thumbnailFigure 3. TEM images for 10-nm magnetite (left) and 50-nm gold (right) nanoparticles.

thumbnailFigure 4. TEM images for 10-nm maghemite attached on 50-nm gold nanoparticles and UV–vis spectrum.

The composition of the synthesized materials was identified by XRD, as shown in Figure 5. The left pattern is the data for magnetite (Fe3O4) (black line in left figure), which is before the addition of Au precursor, and the right pattern is the data for Au-γ-Fe2O3 composite (black line in right figure). The results match the data in the 2003 JCPDS-International Centre for Diffraction Data for magnetite (89–0951) (red line in left figure), maghemite (89–5894) (blue line in right figure) and gold (89–3697) (red line in right figure). These results can provide two facts: first is after magnetic separation; the gold is still in the sample. Second is that magnetite was reduced to maghemite.

thumbnailFigure 5. XRD patterns of Fe3O4 (left) and Au-γ-Fe2O3 (right).

To test these materials for protein separation, bovine serum solution was added in the sample. Then, by using external magnetic separation, the sample was divided to liquid and paste which was redispersed in water for SDS-PAGE electrophoresis gel.

The Bradford protein assay protocol (Coomassie Blue G-250) was used as an instant method to examine for the existence of protein in those two parts of sample [10]. If a certain part contains proteins, it will turn the originally brown Coomassie Blue G-250 solution into a blue color, while the part without protein in it will leaves Coomassie Blue G-250 brown. As shown in the above photos of Figure 6, sample 1 is the original sample solution which was before the magnetic separation. It contained protein since the color of Coomassie Blue solution was turned into blue. Sample 2 is the supernatant part after magnetic separation. It contained no protein since the color of Coomassie Blue solution remained brown. Sample 3 is the solid part after magnetic separation which was redissolved in buffer. It contains proteins since it turned the solution into blue.

thumbnailFigure 6. Bradford protein assay of the separation efficiency (top photos). SDS-PAGE analysis of the separated protein: lane 0, marker; lane 1, original protein and particle mixture solution; lane 2, supernatant part after separation; lane 3, solid part after separation, which was redissolved in buffer.

Sodium dodecyl sulfate- polyacrylamide gel electrophoresis was then applied according to the literature [11]. As shown in Figure 6, compared to the marker in lane 0, the original mixture solution (as shown in lane 1) contained proteins of various molecular sizes. After magnetic separation, those proteins were removed from the solution (lane 2). For the solid sample after separation, the proteins were obtained again (lane 3), so the protein was effectively separated and collected.

Conclusions

We reported the synthesis of gold-maghemite nanoparticles and their use in separating proteins. The as-prepared nanocomposites combined the merits of both gold and magnetic nanoparticles, and were produced by a very easy method. Furthermore, this experiment has also suggested a new way to synthesize various bifunctional or multifunctional composite nanomaterials through simple redox process.

Competing interests

The authors declare that they have no competing interests.

Authors' contributions

YS carried out the synthesis, TEM and XRD measurements. LT carried out Bradford protein assay and SDS − PAGE, and participated in the design of the study. XS conceived of the study, participated in its design and coordination, and drafted the manuscript. All authors read and approved the final manuscript.

Authors' information

YS is a an MD and a pharmacist-in-charge. YS's research areas are pharmaceutics and Chinese medicine pharmacology, and is affiliated to Department of Pharmacy, Third Affiliated Hospital of Southern Medical University, Guangzhou, 510630, China. LT is an MD whose research is on pharmaceutics and Chinese medicine pharmacology, and is affiliated to the Research Division of Pharmacology, Guiyang Medical College, Guiyang, 550004, China. XS is also an MD and PI whose research areas are on nanotechnology, pharmaceutics and Chinese medicine pharmacology. XS is affiliated to the Research Division of Pharmacology, Guiyang Medical College, Guiyang, 550004, China.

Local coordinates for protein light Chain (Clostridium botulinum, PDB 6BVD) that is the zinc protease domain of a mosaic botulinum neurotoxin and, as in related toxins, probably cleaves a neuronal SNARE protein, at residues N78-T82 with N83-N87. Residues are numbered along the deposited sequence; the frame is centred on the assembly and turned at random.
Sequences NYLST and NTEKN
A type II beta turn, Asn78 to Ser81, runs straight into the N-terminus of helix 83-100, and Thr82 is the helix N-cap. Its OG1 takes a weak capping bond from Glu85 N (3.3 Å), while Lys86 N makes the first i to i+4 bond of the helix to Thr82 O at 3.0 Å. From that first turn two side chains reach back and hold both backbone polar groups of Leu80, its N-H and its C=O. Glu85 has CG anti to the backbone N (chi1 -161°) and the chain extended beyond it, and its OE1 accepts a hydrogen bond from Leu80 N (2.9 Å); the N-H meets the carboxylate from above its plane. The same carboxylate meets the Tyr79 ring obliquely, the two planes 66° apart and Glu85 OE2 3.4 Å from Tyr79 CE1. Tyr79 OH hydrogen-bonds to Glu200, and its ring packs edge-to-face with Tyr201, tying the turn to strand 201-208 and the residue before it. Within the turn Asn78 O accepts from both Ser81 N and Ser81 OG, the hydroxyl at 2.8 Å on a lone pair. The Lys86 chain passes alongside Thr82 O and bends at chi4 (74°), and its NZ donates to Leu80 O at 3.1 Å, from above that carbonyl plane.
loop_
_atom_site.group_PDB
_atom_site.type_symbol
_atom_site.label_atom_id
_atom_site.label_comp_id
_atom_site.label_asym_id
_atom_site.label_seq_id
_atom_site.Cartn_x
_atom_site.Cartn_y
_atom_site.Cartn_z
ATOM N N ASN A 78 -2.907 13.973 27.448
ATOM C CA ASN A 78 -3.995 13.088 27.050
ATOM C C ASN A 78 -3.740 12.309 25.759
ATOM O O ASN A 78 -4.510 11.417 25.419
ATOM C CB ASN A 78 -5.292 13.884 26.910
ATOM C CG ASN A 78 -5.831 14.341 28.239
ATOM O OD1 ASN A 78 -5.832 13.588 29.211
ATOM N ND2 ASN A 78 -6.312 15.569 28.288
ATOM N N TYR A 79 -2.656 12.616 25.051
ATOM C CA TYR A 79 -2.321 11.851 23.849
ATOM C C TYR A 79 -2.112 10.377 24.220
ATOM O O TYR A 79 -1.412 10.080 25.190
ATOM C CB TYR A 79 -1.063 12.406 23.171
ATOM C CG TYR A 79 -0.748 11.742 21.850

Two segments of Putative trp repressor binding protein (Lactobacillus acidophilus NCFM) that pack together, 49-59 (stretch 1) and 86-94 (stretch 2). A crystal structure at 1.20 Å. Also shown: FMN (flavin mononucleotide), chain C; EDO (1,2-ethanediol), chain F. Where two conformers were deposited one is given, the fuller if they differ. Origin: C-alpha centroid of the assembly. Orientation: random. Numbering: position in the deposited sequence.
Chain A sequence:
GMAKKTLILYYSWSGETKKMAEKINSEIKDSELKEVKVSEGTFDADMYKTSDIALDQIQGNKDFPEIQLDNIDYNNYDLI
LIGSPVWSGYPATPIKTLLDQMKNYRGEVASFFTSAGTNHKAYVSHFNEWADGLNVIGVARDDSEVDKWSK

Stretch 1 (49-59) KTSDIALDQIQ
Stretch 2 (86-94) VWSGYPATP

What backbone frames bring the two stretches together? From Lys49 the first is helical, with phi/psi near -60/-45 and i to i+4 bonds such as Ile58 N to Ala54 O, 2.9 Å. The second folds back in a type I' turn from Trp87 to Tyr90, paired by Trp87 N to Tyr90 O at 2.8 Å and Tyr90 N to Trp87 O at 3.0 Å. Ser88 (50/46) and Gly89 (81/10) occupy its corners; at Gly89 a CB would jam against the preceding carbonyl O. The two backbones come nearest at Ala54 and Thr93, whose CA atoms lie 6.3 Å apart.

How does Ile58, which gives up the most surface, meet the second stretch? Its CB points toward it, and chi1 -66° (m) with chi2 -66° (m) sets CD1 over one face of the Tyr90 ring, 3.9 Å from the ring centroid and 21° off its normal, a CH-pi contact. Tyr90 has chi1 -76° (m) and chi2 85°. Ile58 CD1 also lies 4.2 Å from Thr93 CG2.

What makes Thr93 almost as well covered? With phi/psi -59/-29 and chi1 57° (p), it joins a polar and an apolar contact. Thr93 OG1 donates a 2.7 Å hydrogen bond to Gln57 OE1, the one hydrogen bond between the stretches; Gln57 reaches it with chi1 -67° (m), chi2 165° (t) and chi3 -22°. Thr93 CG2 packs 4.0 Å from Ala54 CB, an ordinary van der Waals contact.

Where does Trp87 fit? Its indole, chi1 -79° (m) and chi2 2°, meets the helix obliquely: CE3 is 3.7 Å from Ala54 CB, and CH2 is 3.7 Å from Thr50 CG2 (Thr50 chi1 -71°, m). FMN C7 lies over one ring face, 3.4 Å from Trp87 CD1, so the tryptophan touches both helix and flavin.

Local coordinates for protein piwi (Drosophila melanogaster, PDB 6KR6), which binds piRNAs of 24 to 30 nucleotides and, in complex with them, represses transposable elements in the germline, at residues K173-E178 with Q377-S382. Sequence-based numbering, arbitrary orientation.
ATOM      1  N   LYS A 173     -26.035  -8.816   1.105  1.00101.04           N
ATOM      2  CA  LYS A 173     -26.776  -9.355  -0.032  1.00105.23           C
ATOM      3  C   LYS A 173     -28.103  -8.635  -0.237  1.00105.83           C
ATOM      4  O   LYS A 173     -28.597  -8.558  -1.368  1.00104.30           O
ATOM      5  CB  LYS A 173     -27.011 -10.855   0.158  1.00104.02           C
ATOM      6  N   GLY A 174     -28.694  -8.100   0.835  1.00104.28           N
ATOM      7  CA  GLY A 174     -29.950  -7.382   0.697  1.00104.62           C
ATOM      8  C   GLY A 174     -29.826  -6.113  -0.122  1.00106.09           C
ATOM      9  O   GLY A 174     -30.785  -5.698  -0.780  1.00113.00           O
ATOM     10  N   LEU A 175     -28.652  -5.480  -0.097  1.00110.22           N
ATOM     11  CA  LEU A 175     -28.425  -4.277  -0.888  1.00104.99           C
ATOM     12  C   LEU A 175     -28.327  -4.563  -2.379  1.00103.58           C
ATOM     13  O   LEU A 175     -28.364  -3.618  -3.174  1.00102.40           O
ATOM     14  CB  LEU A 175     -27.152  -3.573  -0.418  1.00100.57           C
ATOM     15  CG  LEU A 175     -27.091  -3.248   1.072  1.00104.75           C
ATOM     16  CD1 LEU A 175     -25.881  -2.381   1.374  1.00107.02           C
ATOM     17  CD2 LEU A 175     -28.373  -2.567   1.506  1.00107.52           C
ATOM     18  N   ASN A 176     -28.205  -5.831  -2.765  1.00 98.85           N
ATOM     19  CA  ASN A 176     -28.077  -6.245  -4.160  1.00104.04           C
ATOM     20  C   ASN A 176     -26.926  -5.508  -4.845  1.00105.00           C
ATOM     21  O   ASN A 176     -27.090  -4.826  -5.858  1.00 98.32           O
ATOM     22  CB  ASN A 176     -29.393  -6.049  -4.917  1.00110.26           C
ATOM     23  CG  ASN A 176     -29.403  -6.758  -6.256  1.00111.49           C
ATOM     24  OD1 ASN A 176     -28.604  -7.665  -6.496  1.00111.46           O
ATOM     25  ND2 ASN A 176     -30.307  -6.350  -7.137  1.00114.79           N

Acknowledgments

This research is funded by the National Natural Science Foundation of China (grant no.: 30701024), Guizhou Province Special Assistant to Funding High-Level Talent (TZJF-2006-13), Guizhou International Technology Cooperation Fund (grant no.: G [2009] 700115); and the Provincial Key Technologies R&D Program of Guizhou (grant no.: S [2011] 3010).

References

  1. Stoeva SI, Huo F, Lee JS, Mirkin CA: Three-layer composite magnetic nanoparticle probes for DNA.

    J Am Chem Soc 2005, 127:15362-15363. PubMed Abstract | Publisher Full Text OpenURL

  2. Bao J, Chen W, Liu T, Zhu Y, Jin P, Wang L, Liu J, Wei Y, Li Y: Bifunctional Au-Fe3O4 nanoparticles for protein separation.

    ACS Nano 2007, 1(4):293-298. PubMed Abstract | Publisher Full Text OpenURL

  3. Park H, Schadt MJ, Wang L, Lim S, Njoki PN, Kim SH, Jang M, Luo J, Zhong C: Fabrication of magnetic core@shell Fe oxide@Au nanoparticles for interfacial bioactivity and bio-separation.

    Langmuir 2007, 23(17):9050-9056. PubMed Abstract | Publisher Full Text OpenURL

  4. Gu H, Xu KM, Xu CJ, Xu B: Biofunctional magnetic nanoparticles for protein separation and pathogen detection.

    Chem Commun 2006, 9:941-949. OpenURL

  5. Fu A, Micheel CM, Cha J, Chang H, Yang H, Alivisatos AP: Discrete nanostructures of quantum dots/Au with DNA.

    J Am Chem Soc 2004, 126:10832-10833. PubMed Abstract | Publisher Full Text OpenURL

  6. Ban Z, Cushing BL, O'Connor CJ: Poly(vinylpyrrolidone) coated iron nanoparticles in polar aprotic solvent.

    J Nanosci Nanotech 2008, 8(4):2091-2095. Publisher Full Text OpenURL

  7. Ban Z, Barnakov YA, Li F, Golub VO, O'Connor CJ: The synthesis of core-shell iron@gold nanoparticles and their characterization.

    J Mater Chem 2005, 15(43):4660-4666. Publisher Full Text OpenURL

  8. Wang L, Luo J, Fan Q, Suzuki M, Suzuki SI, Engelhard HM, Lin Y, Wang J, Zhong CJ: Monodispersed core-shell Fe3O4@Au nanoparticles.

    J Phys Chem B 2005, 109(46):21593-21601. PubMed Abstract | Publisher Full Text OpenURL

  9. Xu Z, Hou Y, Sun S: Magnetic core/shell Fe3O4/Au and Fe3O4/Au/Ag nanoparticles with tunable plasmonic properties.

    J Am Chem Soc 2007, 129(28):8698-8699. PubMed Abstract | Publisher Full Text OpenURL

  10. Virden BR, Watts DC, Baldwin E: Adenosine 5´-triphosphate–arginine phosphotransferase from lobster muscle: purification and properties.

    Biochem J 1965, 94:536-544. PubMed Abstract | Publisher Full Text | PubMed Central Full Text OpenURL

  11. Jana NR, Gearheart L, Murphy CJ: Wet Chemical synthesis of high aspect ratio cylindrical gold nanorods.

    J Phys Chem B 2001, 105:4065-4067. OpenURL